costs more to live in,
and to do business in
an Olympic region.
As soon as the Bid is won, house prices skyrocket, and in a short time taxes rise. It doesn't take long for everyone to start protesting everything after dirty, noisy, and inconvenient construction begins. Like clockwork, overrun costs are announced and the entire region flips upside down with road detours, new business regulations, out-of-control rents and big brother security.
The 2010 Games are coming, and it's going to be an
incredible ride replete with opportunity and mishap.
The burning, billion-dollar question is;
If I have to pay for it, shouldn't I benefit too?
Citizen News and the Olympics
It is much harder than most people think to live in and do business in an Olympic region. Some people mistakenly believe that they will automatically benefit from the opportunity by simply waiting for the crowds to show up, or they think Olympic organizations like VANOC will shower them with great wealth; while others feel they have nothing to offer, so they give up before they even start. All of these assumptions are incorrect, but that doesn't mean there still isn't great opportunity. You just have to know where, and how, to look.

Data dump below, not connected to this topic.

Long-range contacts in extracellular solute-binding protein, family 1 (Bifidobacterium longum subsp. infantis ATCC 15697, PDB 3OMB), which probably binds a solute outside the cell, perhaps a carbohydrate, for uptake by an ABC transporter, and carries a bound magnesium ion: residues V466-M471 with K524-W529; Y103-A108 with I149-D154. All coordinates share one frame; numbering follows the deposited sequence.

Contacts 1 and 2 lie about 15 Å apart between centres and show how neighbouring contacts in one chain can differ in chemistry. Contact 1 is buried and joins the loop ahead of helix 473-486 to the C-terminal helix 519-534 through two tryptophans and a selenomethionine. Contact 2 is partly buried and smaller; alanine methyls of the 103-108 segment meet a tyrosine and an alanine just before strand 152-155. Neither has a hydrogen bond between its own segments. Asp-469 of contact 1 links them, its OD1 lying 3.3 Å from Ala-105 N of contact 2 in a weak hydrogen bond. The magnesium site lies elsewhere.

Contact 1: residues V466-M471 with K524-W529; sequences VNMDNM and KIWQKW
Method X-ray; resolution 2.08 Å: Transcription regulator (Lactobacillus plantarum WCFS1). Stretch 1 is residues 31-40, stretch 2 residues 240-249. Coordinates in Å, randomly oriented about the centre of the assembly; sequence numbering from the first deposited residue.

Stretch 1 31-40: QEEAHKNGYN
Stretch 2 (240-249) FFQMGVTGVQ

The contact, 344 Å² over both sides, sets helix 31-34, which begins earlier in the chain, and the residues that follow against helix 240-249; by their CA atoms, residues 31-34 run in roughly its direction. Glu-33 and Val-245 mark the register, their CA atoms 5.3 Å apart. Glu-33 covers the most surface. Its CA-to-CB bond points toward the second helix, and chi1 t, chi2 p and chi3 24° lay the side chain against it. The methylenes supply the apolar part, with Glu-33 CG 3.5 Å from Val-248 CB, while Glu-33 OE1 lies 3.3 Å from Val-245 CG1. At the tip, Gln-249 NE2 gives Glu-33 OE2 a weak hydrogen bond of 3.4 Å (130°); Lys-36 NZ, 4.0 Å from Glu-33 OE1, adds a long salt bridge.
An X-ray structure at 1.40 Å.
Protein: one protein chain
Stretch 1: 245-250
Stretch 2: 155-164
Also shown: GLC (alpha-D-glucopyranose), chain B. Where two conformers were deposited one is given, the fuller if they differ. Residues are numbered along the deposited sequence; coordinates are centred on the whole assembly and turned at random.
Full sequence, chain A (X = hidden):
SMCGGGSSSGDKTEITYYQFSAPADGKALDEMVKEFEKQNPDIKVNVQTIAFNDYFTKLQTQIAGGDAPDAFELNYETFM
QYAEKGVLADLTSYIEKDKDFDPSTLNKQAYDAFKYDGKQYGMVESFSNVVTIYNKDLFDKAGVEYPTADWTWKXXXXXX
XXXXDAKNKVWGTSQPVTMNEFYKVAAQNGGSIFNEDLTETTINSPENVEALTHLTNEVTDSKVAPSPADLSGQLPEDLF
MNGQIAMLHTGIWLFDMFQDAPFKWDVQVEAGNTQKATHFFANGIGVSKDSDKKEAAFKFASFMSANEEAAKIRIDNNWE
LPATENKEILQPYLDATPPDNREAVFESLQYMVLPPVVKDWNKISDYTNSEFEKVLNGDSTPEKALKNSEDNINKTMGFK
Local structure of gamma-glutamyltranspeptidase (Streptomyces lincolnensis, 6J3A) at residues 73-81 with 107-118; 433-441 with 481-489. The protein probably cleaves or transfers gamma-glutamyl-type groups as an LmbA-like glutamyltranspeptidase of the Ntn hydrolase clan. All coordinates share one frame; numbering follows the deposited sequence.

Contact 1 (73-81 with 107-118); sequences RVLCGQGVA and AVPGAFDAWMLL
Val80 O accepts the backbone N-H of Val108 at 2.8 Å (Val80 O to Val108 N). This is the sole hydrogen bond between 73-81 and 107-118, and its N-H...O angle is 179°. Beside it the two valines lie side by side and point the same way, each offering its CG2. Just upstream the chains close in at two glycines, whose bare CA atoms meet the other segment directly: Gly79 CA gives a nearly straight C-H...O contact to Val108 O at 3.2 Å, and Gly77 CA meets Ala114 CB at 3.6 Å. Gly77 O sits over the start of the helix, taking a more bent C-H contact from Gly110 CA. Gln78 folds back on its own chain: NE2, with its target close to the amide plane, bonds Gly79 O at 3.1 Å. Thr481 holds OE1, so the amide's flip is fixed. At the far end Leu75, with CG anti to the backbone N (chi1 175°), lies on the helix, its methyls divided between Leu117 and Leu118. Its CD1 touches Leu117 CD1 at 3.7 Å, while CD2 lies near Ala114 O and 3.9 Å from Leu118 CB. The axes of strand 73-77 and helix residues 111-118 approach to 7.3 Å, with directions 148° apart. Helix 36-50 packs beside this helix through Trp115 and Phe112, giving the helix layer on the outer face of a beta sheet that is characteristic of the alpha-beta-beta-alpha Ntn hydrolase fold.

This book is written for business owners and entrepreneurs; Olympic volunteers and paid workers; sports fans and spectators; and everyone in between.
Leverage Olympic Momentum is three books rolled into one.
First, it is about the Olympics, primarily the Vancouver Olympics, and how 2010 ranks on the world stage. It compares our local experience to global reports, and explores how cities like Sydney, Salt Lake City, Athens and Turin were affected, and how they managed their communities respective of their Olympic Games.